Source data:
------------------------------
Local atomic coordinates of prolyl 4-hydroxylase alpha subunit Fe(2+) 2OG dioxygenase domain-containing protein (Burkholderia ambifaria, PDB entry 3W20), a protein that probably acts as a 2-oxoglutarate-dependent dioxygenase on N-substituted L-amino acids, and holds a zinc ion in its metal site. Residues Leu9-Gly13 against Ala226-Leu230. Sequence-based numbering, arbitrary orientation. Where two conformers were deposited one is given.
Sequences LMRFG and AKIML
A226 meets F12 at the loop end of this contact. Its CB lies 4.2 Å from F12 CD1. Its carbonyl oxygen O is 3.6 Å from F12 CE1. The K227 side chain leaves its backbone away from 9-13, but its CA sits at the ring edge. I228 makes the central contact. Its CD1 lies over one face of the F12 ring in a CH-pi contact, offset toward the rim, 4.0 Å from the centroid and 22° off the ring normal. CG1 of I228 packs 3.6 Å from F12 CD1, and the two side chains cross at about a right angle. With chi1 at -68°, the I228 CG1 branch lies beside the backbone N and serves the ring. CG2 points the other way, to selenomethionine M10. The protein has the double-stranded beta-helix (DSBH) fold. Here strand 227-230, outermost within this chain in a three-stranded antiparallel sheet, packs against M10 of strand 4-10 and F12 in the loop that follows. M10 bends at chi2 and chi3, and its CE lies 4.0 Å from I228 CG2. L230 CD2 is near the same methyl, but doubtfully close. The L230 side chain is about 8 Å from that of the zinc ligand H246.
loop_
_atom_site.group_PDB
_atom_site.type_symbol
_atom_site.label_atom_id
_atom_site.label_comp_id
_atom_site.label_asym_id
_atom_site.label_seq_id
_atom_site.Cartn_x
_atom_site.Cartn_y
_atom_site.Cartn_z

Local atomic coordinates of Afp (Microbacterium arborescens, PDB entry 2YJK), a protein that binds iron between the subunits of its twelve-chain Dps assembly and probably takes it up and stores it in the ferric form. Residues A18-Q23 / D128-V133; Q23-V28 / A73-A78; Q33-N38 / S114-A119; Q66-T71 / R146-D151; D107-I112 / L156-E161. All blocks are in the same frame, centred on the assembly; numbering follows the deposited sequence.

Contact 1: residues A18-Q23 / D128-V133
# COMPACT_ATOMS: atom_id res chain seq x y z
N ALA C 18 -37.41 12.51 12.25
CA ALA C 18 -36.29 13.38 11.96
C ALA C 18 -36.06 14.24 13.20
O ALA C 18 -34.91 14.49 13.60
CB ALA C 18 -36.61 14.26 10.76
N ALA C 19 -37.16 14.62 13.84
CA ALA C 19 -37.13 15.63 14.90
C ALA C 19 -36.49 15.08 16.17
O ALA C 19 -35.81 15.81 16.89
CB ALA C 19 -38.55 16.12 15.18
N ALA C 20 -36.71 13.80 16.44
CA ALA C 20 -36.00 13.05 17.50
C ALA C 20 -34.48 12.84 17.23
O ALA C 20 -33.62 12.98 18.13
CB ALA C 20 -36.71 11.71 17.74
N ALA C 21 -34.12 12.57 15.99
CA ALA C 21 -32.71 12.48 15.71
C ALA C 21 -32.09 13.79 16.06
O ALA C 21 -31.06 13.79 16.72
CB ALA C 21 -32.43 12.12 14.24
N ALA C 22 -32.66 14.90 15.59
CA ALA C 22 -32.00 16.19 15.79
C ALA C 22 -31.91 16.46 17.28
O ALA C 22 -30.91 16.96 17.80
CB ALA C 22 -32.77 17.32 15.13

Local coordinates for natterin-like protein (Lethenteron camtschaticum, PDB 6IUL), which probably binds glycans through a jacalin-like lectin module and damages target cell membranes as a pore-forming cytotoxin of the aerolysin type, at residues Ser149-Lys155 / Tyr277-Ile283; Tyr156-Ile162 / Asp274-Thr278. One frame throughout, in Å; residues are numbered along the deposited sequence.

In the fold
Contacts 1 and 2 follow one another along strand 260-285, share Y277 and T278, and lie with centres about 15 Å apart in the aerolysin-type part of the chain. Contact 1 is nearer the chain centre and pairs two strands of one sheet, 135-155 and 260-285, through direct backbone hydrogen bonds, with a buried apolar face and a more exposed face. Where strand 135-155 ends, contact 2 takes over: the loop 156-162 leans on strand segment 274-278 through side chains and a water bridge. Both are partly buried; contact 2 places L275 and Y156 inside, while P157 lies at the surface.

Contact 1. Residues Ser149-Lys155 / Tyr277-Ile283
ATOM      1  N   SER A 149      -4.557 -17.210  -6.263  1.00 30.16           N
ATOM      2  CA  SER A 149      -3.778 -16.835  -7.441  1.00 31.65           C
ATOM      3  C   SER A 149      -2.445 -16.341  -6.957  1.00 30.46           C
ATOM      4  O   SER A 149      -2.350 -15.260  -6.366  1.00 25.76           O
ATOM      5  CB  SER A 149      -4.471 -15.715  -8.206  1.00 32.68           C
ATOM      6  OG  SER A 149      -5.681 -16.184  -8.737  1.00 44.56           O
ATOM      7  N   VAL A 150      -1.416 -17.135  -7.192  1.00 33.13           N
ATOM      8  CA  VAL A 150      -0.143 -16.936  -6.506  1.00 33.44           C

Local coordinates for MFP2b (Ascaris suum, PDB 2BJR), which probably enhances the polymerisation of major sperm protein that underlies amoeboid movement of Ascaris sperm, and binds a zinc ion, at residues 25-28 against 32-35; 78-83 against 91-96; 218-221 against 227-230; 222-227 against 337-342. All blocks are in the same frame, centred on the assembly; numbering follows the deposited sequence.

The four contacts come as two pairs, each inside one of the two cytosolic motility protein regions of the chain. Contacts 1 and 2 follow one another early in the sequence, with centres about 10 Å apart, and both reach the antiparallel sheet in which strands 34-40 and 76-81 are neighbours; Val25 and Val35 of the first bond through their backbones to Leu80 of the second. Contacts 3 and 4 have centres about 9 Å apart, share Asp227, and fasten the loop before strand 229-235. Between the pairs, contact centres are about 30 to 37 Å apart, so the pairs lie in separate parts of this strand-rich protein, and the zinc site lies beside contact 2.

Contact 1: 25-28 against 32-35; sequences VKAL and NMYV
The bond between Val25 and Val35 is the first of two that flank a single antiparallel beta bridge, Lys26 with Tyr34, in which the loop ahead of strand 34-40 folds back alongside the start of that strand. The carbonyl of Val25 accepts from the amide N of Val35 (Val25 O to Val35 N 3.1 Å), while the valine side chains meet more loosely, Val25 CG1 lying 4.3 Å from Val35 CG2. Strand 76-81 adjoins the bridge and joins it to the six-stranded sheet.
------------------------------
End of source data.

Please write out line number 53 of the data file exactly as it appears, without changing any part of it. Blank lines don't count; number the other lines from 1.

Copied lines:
ATOM      8  CA  VAL A 150      -0.143 -16.936  -6.506  1.00 33.44           C